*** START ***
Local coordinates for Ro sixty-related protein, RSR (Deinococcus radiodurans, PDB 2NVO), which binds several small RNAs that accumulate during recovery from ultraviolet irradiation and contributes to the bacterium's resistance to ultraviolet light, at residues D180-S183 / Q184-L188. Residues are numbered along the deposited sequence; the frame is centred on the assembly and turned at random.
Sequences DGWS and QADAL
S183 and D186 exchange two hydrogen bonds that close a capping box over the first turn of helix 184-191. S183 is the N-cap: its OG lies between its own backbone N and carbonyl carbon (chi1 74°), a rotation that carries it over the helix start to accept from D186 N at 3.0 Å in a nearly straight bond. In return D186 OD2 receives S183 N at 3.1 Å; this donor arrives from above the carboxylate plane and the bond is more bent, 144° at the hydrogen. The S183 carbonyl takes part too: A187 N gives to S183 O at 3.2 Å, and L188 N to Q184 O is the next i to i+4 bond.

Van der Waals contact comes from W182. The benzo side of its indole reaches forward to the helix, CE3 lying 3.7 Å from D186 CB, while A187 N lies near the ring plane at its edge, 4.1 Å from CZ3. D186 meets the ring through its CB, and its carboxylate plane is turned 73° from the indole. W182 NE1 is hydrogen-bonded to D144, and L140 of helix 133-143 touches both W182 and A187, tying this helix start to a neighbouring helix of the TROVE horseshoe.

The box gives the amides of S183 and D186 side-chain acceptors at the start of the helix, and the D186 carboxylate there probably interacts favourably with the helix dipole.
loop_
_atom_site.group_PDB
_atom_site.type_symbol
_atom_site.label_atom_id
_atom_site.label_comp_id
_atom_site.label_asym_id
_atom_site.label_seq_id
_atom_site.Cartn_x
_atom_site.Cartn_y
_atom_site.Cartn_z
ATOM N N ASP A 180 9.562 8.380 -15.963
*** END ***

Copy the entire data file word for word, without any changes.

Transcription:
Local coordinates for Ro sixty-related protein, RSR (Deinococcus radiodurans, PDB 2NVO), which binds several small RNAs that accumulate during recovery from ultraviolet irradiation and contributes to the bacterium's resistance to ultraviolet light, at residues D180-S183 / Q184-L188. Residues are numbered along the deposited sequence; the frame is centred on the assembly and turned at random.
Sequences DGWS and QADAL
S183 and D186 exchange two hydrogen bonds that close a capping box over the first turn of helix 184-191. S183 is the N-cap: its OG lies between its own backbone N and carbonyl carbon (chi1 74°), a rotation that carries it over the helix start to accept from D186 N at 3.0 Å in a nearly straight bond. In return D186 OD2 receives S183 N at 3.1 Å; this donor arrives from above the carboxylate plane and the bond is more bent, 144° at the hydrogen. The S183 carbonyl takes part too: A187 N gives to S183 O at 3.2 Å, and L188 N to Q184 O is the next i to i+4 bond.

Van der Waals contact comes from W182. The benzo side of its indole reaches forward to the helix, CE3 lying 3.7 Å from D186 CB, while A187 N lies near the ring plane at its edge, 4.1 Å from CZ3. D186 meets the ring through its CB, and its carboxylate plane is turned 73° from the indole. W182 NE1 is hydrogen-bonded to D144, and L140 of helix 133-143 touches both W182 and A187, tying this helix start to a neighbouring helix of the TROVE horseshoe.

The box gives the amides of S183 and D186 side-chain acceptors at the start of the helix, and the D186 carboxylate there probably interacts favourably with the helix dipole.
loop_
_atom_site.group_PDB
_atom_site.type_symbol
_atom_site.label_atom_id
_atom_site.label_comp_id
_atom_site.label_asym_id
_atom_site.label_seq_id
_atom_site.Cartn_x
_atom_site.Cartn_y
_atom_site.Cartn_z
ATOM N N ASP A 180 9.562 8.380 -15.963